The US Supreme Court ruled [opinion, PDF] unanimously Tuesday that the Securities Litigation Uniform Standards Act of 1998 (SLUSA) [text, PDF] did not strip state courts of jurisdiction over class action lawsuits under the 1933 Securities Act [text, PDF].
The Supreme Court decided that the statute does not say that state courts cannot hear class actions brought only on federal claims, and therefore states have concurrent jurisdiction over these cases. Although not disputed, the Supreme court also decided that these cases cannot be removed from state court.
Most of the case, Cyan Inc. v. Beaver County Employees Retirement Fund [SCOTUSblog materials], revolved around the SLUSA’s “except clause” and whether it stripped state courts’ jurisdiction to hear cases under the Securities Act of 1933.
Cyan argued that the purpose of SLUSA was to bring class action lawsuits exclusively to federal court, but the Supreme Court decided that it was the purpose to curb state courts hearing class actions, and it achieved that goal. However, the court did not believe that SLUSA was a complete bar to state courts for class actions under federal law.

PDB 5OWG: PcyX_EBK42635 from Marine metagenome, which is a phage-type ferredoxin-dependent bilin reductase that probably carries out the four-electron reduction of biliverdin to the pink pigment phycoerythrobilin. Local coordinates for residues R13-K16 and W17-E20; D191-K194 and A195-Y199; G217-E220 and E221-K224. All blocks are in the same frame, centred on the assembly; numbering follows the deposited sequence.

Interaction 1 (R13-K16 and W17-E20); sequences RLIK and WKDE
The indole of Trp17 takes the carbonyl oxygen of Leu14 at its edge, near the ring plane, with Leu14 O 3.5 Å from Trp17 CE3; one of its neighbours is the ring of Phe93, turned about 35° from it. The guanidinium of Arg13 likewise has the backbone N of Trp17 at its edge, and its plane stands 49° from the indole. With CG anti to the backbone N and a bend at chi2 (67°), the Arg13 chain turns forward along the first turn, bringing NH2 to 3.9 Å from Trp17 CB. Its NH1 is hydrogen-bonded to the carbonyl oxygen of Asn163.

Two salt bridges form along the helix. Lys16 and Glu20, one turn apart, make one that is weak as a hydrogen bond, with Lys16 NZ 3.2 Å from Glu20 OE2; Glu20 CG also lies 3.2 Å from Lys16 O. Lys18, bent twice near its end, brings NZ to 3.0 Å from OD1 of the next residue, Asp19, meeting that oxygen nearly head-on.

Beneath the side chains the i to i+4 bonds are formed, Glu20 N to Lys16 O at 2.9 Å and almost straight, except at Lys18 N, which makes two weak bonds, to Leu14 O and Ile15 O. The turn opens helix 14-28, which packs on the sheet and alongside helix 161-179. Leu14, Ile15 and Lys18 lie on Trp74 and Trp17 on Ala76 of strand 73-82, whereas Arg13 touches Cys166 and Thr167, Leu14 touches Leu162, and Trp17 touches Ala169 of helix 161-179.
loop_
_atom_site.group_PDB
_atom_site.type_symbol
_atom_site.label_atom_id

In an opinion by Justice Elena Kagan, the court reasoned that:
if Congress had wanted to deprive state courts of jurisdiction over 1933 Act class actions, it had an easy way to do so: just insert … an exclusive federal jurisdiction provision… by contrast, a mere definition [as is the case here]… does not so provide [exclusive jurisdiction].
The decision is thought to be pro-plaintiff because the barriers for states accepting class actions lawsuits are generally lower than federal courts.